I wasn’t falling into line, so they shipped me off to Catholic boarding school. I guess it kind of stuck. 

There’s more to it than you’re telling, Ava observed.

There’s always more, Beatrice had said quietly, her face half-basked in shadow.

Those three little words carried more weight than Ava would realise for a time. After hearing Mary's story, those words finally begin to ring true. But as realisation dawns, Mary winds Ava up the wrong way, landing her on her back in the dirt.

Getting closer, Mary thinks.

Ava can think of several colourful names for Shotgun Mary that night, but Sister Beatrice was still just Beatrice then.

Being in Ronda, surrounded by people who clearly care so deeply for one another, Ava comes to realise just how much she doesn’t know how to do family, or even friends. She hasn’t had much real-life experience of either. 

“And you don’t want to help them.” Mateo doesn’t pose it as a question, but as an observation. 

For the first time Ava finds herself hesitating. No doesn’t quite feel like the truth anymore, but the hesitation still makes her sound like a bitch. She thinks of Sister Beatrice then, and their first conversation, as she watches the sunrise breathe life into the town and the valley that stretches out far below them towards the horizon.

It’s not all about you. 

When Beatrice hears Ava say her name for the first time, it’s an exclamation of Beatrice is a badass! Not quite how Beatrice had envisioned (not that she had been thinking about it). Ava has blood streaming from her nose, likely broken, staining her teeth in a way that would be comical were it not for the very real threat of Sister Crimson.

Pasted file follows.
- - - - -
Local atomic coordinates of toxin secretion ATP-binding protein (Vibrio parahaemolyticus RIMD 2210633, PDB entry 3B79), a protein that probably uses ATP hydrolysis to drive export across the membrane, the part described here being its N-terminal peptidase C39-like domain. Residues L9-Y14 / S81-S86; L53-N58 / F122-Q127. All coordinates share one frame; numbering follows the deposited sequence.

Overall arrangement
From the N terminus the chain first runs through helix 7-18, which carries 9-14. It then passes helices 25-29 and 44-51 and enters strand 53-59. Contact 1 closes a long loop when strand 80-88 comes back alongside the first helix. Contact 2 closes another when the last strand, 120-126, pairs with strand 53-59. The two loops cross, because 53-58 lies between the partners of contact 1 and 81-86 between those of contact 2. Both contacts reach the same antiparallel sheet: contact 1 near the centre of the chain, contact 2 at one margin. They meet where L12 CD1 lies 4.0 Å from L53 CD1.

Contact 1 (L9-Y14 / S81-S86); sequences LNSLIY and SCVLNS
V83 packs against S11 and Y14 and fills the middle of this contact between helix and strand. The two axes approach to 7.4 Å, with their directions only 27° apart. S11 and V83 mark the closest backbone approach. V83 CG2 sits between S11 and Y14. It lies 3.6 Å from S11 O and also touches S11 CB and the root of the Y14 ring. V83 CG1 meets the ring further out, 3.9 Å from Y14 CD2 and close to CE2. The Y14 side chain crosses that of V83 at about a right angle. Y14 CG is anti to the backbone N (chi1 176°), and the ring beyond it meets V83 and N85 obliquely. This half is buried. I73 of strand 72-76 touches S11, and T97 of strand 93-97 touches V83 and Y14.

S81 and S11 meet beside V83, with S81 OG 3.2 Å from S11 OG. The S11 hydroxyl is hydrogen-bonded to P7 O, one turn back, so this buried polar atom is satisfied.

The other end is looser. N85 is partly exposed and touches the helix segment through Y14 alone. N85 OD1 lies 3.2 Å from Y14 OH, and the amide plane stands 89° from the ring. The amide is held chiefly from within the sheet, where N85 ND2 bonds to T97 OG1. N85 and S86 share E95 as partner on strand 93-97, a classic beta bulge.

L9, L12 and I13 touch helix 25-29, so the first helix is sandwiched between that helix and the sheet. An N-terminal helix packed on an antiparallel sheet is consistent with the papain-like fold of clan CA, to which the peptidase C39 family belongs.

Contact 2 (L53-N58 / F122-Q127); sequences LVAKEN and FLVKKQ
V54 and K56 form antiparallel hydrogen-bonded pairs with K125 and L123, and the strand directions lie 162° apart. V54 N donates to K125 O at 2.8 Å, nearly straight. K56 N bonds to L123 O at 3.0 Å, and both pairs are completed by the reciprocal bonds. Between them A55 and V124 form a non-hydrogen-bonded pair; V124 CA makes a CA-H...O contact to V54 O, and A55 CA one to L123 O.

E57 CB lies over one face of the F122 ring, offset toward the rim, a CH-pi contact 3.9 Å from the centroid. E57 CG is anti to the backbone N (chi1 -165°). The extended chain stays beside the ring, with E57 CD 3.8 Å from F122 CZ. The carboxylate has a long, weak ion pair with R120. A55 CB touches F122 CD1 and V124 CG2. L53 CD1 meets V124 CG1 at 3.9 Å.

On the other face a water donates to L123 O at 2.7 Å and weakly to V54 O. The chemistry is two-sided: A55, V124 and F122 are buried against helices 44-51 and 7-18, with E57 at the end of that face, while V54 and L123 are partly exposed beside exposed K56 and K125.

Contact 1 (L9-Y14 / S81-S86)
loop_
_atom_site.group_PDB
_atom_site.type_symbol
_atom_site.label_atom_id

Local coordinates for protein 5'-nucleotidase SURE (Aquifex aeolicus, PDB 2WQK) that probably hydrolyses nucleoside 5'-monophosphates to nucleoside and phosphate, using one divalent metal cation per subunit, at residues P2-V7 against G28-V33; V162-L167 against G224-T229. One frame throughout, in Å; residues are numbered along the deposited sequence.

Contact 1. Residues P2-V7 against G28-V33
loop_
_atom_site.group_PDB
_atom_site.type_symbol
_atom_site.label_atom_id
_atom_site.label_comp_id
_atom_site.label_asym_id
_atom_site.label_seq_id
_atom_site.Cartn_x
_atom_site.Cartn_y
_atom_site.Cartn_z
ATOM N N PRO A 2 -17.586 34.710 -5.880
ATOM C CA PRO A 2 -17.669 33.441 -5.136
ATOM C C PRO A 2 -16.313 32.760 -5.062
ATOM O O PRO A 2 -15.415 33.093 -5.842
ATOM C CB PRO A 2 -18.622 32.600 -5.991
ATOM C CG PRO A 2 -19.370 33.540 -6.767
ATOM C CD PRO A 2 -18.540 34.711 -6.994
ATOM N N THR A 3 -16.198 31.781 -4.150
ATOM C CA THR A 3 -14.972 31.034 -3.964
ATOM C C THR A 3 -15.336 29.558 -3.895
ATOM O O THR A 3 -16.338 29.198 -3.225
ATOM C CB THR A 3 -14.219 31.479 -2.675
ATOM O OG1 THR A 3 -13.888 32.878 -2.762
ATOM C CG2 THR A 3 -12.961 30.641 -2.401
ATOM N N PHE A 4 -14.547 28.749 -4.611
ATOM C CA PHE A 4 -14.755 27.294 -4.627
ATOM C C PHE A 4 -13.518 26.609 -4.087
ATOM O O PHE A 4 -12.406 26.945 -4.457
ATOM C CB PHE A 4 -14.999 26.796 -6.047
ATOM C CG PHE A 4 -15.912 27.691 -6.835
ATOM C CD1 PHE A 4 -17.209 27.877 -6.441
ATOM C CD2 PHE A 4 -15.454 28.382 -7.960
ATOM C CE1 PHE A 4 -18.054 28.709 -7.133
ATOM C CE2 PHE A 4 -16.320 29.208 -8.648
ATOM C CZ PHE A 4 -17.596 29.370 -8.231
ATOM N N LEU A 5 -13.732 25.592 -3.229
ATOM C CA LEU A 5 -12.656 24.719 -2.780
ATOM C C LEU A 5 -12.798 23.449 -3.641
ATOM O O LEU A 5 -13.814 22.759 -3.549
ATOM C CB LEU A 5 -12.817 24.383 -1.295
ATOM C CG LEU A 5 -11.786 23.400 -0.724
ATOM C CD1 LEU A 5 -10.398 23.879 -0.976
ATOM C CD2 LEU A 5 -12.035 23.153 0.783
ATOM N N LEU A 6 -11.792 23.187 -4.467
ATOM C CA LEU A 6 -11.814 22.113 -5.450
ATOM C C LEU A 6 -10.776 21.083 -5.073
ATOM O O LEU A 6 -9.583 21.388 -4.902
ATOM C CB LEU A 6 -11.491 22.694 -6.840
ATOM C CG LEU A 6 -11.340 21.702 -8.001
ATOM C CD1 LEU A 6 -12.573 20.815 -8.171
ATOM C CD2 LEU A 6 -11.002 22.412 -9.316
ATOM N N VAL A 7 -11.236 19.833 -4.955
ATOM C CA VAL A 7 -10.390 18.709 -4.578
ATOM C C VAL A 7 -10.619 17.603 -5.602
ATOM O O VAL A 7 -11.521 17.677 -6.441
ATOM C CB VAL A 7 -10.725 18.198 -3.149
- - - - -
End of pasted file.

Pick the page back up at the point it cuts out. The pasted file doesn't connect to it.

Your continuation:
Is that what she looks like out of her habit and wimple?

Naturally, as seems to be the case whenever Ava reappeared, all goes to shit a few moments later. Sister Crimson grabs one of Mary's discarded shotguns and for an awful moment it looks like Beatrice’s lesson in comradery is about to backfire. Crimson’s finger is hot on the trigger when Ava leaps forward, unsure of what she intends to actually do, driven only by instinct. The Halo burns under her skin, and before Sister Crimson can even register that the Halo-Bearer has moved, she is flung across Shannon's bedroom with no more care than a rag doll and knocked unconscious. Beatrice, on the other hand, has experienced such an outburst of Ava’s abilities before, just a few days ago, and braces herself this time. 

There is no time for Beatrice to process that Ava had just saved her life when temporary paralysis turns Ava’s limbs to stone. Thankfully, this is short lived enough for Ava to later draw her sword when they find themselves surrounded by Duretti’s armed rejects, yelling I will kick the ever-loving shit out of you because I am the goddamn Warrior N-

Then she gets shot in the chest with a crossbow, stumbling into Beatrice and Mary’s arms (again). Beatrice rips the arrow out of her, tossing it onto the stone without any warning, but she knows that it’s the only way the Halo can properly heal her. Perhaps Ava should have thought twice about using God’s name in vain in a house of worship. Maybe then she wouldn’t have been shot in the chest. Maybe. Probably not.

Jesus Christ, Ava thinks as they bundle her into the back of the van and make a screeching getaway from Cat’s Cradle. It’s not even midday. Is there not a limit of how much shit one group of people can have thrown at them in a twenty-four-hour period?

As Camila and Beatrice attempt to stem the bleeding, Camila is the first to notice it. She can always read Beatrice's emotions through her eyes, the changes in her gaze nuanced but plain to see by those who had taken the time to learn her. Ava, meanwhile, is an open book and wears her emotions on her sleeve, but it is the way she smiles specifically at Beatrice, and not Camila (at least not like that), that gives it away. Ava smiles at Beatrice like she is the brightest light in the room, even in the shockwaves of a crisis, even after she's literally been shot, and is bleeding profusely.